Huu Can Tran’s American Dream

Huu Can Tran’s American Dream

The Monterey Park shooter lost his wife and his home. But one totem of assimilation remained within easy reach.

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In August of 1989, Huu Can Tran obtained full ownership of the house he previously shared with another roommate. It was a modest two-bedroom on a narrow street in sunny San Gabriel, Calif., about 10 miles east of Los Angeles. An immigrant from China, Tran, then in his late 30s, had grasped a little piece of the American dream: homeownership.

As an Asian American immigrant, he would not have been alone, in that regard, in San Gabriel Valley. Today, it has one of the United States’ largest Asian-American populations, two-thirds of which are foreign-born. And it has a long history of Asian immigration: Waves of Chinese, Japanese, Filipino, and South Asians started coming over in the mid-19th century, typically to work as farmhands, picking citrus, often alongside Mexican Americans.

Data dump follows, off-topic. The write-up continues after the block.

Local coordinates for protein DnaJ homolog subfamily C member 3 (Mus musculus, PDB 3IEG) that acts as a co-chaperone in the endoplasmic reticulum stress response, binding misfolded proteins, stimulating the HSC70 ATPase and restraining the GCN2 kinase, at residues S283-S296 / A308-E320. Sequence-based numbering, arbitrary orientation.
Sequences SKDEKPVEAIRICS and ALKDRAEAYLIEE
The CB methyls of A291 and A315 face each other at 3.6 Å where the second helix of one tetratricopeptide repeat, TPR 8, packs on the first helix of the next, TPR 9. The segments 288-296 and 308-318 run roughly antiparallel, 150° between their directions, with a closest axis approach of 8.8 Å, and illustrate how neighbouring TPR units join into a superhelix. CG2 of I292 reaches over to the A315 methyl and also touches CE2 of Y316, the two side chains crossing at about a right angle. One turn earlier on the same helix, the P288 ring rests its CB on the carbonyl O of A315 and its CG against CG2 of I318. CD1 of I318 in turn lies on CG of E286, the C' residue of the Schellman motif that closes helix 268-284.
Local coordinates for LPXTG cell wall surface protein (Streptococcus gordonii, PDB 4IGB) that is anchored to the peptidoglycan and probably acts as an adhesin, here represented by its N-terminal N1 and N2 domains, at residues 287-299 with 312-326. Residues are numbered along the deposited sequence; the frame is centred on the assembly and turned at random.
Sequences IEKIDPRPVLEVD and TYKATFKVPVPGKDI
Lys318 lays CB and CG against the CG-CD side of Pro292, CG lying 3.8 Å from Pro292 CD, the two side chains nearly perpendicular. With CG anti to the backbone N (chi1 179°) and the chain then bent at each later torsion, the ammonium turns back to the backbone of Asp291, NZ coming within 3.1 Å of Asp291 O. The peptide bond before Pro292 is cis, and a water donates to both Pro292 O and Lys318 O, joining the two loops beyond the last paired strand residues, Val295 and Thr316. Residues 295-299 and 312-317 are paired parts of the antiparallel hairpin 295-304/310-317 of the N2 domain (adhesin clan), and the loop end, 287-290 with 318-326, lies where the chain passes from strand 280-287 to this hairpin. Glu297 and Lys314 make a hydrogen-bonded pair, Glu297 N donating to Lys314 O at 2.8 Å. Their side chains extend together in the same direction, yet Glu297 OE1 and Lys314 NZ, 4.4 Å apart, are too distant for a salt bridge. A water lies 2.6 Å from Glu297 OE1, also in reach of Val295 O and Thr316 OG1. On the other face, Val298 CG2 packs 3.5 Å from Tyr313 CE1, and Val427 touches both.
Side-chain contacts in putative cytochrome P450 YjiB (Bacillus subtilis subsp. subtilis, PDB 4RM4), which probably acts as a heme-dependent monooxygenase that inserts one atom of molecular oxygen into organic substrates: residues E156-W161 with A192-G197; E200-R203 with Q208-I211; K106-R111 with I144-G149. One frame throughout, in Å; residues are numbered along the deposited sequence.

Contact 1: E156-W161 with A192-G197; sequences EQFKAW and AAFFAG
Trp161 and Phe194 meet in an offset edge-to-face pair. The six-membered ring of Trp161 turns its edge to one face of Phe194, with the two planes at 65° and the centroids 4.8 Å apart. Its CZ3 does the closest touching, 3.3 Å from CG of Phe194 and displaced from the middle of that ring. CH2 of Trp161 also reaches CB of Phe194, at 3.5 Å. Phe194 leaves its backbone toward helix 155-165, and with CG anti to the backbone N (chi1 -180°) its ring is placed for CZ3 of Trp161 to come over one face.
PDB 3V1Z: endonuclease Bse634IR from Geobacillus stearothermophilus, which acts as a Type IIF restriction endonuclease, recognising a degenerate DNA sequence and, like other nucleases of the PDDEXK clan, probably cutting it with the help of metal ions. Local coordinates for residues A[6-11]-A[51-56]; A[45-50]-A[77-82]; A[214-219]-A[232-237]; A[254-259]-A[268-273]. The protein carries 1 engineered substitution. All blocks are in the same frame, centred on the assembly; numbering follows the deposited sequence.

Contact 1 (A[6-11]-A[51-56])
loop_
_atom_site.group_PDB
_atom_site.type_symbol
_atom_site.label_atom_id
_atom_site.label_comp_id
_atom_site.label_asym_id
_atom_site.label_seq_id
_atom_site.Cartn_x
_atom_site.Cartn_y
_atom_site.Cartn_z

By the time Tran arrived in California, likely via Texas, agricultural work was still plentiful for recent immigrants, as it always had been. Whether he ever worked on a farm is unknown, but he did find employment on the open road as a trucker and in 2002 started his own trucking company, Tran’s Trucking Inc. Around that time, he married Helen Lai, whom he first spotted at the Star Ballroom Dance Studio in Monterey Park. He had offered to give her informal lessons, and the pair became regulars there. By any measure, Tran had ticked off the boxes of an admirable American life: a home, a wife, an honest career.